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Coffee Pulp
14 October 2007

Pulp Pulping is the process of removing the outer cherry skin from the inner coffee beans.  The beans are washed and dried then eventually roasted and brewed into the coffee we drink.  We are usually focused on the coffee beans, almost everything we do is to get the best Kona coffee beans possible.  But occasionally the discarded outer cherry skins need some attention too.

If ignored the discarded pulp quickly turn into a very large pile of smelly, messy, rotting gook.  Like any organic matter, a pile of rotting pulped skins will eventually break down and make decent fertilizer.  The problem is what to do with that huge pile of nastiness in the mean time.  We certainly don't want it sitting anywhere near the house or barn or anywhere that we can see or smell it.

Every farmer approaches the problem differently.  Some use fancy manure spreaders to spread the pulped skins back across their fields.  This not only gets rid of the waste but it also adds some nutrients back to the soil.  Manure spreaders are neither cheap nor maintenance free.  I once commented to another coffee farmer that I was jealous of his manure spreading trailer.  He said he hated the thing because it was always breaking, didn't fling coffee skins very well and was difficult to maneuver down the rows.

Truck I know another farmer that has a beat up old pickup truck with a hydraulic dumping bed on the back.  The pulp is loaded onto the truck, driven into the fields and dumped out the back.  Of course this isn't a problem free solution either.  Being constantly covered with the dripping acidic slim isn't exactly good for a truck.  Last year their hydraulic dump wasn't working so every morning one of their workers spent a couple hours with a shovel emptying the truck by hand.  I think that's a solution I'd like to avoid.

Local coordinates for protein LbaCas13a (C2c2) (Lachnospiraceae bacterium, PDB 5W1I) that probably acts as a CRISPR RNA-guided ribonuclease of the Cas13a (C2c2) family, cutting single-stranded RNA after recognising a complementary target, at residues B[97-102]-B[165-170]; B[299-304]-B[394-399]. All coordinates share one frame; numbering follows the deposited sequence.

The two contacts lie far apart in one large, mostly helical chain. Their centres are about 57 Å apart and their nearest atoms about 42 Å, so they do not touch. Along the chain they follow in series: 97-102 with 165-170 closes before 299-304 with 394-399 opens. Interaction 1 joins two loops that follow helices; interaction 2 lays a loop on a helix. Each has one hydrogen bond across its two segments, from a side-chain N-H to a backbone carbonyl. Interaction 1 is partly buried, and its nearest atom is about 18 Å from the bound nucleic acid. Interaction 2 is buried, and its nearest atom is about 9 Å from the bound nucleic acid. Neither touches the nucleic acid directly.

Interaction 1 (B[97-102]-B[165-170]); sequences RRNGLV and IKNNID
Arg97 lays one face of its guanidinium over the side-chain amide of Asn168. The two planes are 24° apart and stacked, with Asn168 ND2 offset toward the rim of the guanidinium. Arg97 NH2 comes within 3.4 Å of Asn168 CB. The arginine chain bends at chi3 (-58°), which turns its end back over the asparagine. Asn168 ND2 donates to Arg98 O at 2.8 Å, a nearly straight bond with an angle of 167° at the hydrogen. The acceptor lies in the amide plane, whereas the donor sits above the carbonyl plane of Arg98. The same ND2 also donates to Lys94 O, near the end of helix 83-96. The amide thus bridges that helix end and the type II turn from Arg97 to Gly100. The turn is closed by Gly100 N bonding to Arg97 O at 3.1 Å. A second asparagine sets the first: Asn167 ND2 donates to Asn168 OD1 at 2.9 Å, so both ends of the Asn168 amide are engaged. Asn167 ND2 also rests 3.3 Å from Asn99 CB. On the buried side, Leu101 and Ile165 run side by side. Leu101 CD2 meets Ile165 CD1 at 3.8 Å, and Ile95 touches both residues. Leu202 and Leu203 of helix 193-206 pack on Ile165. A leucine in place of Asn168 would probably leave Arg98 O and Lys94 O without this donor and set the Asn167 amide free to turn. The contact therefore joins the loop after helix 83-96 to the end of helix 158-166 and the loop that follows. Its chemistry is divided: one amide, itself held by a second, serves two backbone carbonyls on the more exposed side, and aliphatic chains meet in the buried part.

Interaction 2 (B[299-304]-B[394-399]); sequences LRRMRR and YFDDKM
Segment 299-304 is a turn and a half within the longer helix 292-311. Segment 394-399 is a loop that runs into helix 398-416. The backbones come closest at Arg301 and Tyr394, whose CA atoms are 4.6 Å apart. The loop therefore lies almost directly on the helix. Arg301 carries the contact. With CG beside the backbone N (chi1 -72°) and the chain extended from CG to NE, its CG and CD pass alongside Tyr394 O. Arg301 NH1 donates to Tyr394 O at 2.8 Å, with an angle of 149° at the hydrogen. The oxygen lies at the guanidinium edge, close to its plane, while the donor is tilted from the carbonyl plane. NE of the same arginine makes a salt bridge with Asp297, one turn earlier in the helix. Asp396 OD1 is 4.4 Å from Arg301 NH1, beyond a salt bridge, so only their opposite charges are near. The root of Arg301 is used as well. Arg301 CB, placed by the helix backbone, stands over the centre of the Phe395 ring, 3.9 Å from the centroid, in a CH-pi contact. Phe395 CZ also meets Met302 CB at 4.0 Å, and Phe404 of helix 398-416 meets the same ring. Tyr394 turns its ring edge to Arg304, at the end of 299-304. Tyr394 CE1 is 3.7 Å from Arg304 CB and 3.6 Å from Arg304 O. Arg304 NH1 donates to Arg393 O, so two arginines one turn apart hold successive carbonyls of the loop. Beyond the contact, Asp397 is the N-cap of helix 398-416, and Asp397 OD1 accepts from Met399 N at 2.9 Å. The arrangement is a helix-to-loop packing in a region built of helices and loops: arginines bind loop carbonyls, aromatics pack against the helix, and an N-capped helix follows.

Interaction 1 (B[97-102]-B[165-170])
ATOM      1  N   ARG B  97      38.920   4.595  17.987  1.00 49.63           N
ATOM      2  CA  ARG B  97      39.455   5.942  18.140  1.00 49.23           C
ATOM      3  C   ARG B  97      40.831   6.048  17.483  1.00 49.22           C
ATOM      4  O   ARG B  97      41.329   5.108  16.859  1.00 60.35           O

I know several other farmers that simply pile the pulped skins in out of the way places around their farms.  One guy has a steep hill that is covered in rocks.  His pulper is at the top of the hill and every year he dumps the skins over the side.  By the end of the season the rocks are covered in rotting coffee pulp.  By the beginning of the next season the pulp has composted away and the rocky hillside is ready for another load.  If he keeps up the cycle for a few decades he may eventually have a hillside with nice dirt instead of a pile of rocks.

Skins We don't have any place near the barn where we can dump our pulped coffee skins so whether I dump them or spread them, either way the pulp has to be loaded into some sort of trailer and hauled away.  The trick is to find a cheap and easy way to do the hauling.

My current solution is an old trailer that had been abandoned at the back of our property.  I had to fix the flat tires, pound the tongue back into shape and use an old 2x4 to bolt the trailer bed back onto the frame.  It's still a rusty pile of junk but it works.  The dump latch is broken so the trailer bed won't stay latched and the trailer likes to spontaneously dump it's load at inconvenient times.  This isn't an insurmountable problem though and can even have it's advantages.

As I fill the trailer with freshly pulped skins all the extra water drips through all the rusty holes in the trailer.  That's good because it keeps the trailer from getting too heavy.  When the trailer is full I have to very carefully tow it out to the coffee fields, making sure I don't go too fast or else the trailer will tip and dump all the skins in the wrong place.  Once I manage to maneuver the trailer into place then I jump on the gas and go flying down the row.  This causes the trailer bed to slam violently up and down, flinging the coffee skins all over the place.  The trailer gets bent a little more every time I do this but I figure it will probably last another couple years.  For now the rusty old trailer seems like the perfect tool for spreading a nasty pile of mess.


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